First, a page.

Keep chemicals away from your private water supply. Store and dispose of household and lawn care chemicals and change engine or transmission oils or other car fluids as far from your water supply as possible. Check with your town or local solid waste district for the best ways to recycle or dispose of chemical products.

If you think there is an issue with your private drinking water:

  • Contact the Drinking Water Program for treatment options or for questions about contaminants in drinking water and their health effects. Call 802-863-7220 or 800-439-8550 (toll-free in Vermont) or email [email protected].

  • Contact the Health Department Laboratory for a testing schedule, to order test kits, or to discuss your water test results. Call 802-338-4736 or 800-660-9997 (toll-free in Vermont).

Information for Real Estate Transactions and Rental Properties

Real estate transactions and private water sources

If you are selling your home and you are not on a public water system, then you are required to give the buyer a copy of Well Water Testing: A Home Buyer’s Guide.

When buying or selling a home with a private drinking water source, it is important to have the water tested. As a home buyer, you will know your water will be safe to drink, and as a seller, you can avoid delays and problems with selling your home.

The best time to have the water tested is before a home goes on the market. It will give you a heads up on potential issues with the water, and allows time to treat the water before the sale.

Real estate agents can help buyers and sellers get the information they need to make sure a home’s private water source is safe. If results show the water is free from contaminants, that can be an added bonus for sellers and peace of mind for the buyers.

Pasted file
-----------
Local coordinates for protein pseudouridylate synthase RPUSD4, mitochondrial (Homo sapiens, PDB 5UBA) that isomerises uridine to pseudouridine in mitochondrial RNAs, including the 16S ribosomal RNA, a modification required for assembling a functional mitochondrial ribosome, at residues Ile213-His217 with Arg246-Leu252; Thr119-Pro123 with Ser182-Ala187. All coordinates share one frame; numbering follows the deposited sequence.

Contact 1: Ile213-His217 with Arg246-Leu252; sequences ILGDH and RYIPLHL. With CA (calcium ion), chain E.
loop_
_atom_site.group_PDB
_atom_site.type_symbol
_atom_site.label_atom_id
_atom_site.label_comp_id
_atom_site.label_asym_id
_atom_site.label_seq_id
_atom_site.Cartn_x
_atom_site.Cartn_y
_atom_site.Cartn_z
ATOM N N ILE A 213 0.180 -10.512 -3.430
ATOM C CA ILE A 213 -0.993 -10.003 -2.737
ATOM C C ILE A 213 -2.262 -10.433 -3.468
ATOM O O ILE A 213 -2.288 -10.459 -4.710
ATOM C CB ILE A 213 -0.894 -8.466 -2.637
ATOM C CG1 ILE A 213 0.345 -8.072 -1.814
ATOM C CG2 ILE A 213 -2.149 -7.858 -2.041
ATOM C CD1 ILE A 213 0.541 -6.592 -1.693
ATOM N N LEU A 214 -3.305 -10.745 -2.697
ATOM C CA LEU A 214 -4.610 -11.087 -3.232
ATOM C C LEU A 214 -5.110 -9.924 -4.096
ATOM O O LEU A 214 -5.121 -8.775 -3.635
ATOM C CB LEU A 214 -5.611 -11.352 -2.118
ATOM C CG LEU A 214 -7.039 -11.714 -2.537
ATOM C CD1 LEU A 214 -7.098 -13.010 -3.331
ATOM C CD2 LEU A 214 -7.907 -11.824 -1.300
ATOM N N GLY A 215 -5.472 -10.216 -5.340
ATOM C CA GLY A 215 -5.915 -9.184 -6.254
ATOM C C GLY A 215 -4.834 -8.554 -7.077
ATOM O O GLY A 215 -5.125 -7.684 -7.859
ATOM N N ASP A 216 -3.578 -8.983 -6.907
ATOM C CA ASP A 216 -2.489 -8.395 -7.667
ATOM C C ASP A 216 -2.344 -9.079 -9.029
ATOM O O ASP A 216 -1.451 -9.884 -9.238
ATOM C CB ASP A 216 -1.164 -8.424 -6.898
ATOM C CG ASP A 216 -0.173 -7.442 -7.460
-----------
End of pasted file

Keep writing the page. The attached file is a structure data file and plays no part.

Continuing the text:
Some mortgage companies require a basic potability test that only tests for bacteria. These tests do not meet the Health Department’s definition of potability. Certain types of mortgages such as a VA or FHA loan will have stricter requirements on testing. Please contact your mortgage company to ask about the tests they require.

To meet the requirements of the Health Department’s definition of potable water, test the water using all three test kits in the Vermont Homeowner Testing Package. It can take a few weeks to get test results back. If any result comes back high, find out what treatment options are available.

Rental properties and private water sources

Under Vermont’s Rental Housing Health Code, private drinking water provided to tenants must be free from harmful levels of contaminants. This means that state law requires the water to be tested and treated if contaminants are found above the Health Department’s drinking water standards.

If you are a landlord:

If you are a renter:

Free assessments for private wells and springs

RCAP Solutions, the northeast affiliate of the Rural Community Assistance Partnership, offers free and confidential assistance to Vermont residents to identify potential problems with private wells or springs.

Through this EPA-funded program, RCAP Solutions will:

  • Perform a well assessment at your home

  • Help you understand how to protect your private water source from contamination

  • Provide personalized recommendations for simple steps you can take to build confidence in your water system.

RCAP Solutions may also be able to help you sample your water, interpret the test results, and if necessary, review treatment options.

Fill out a well assessment request form to get started.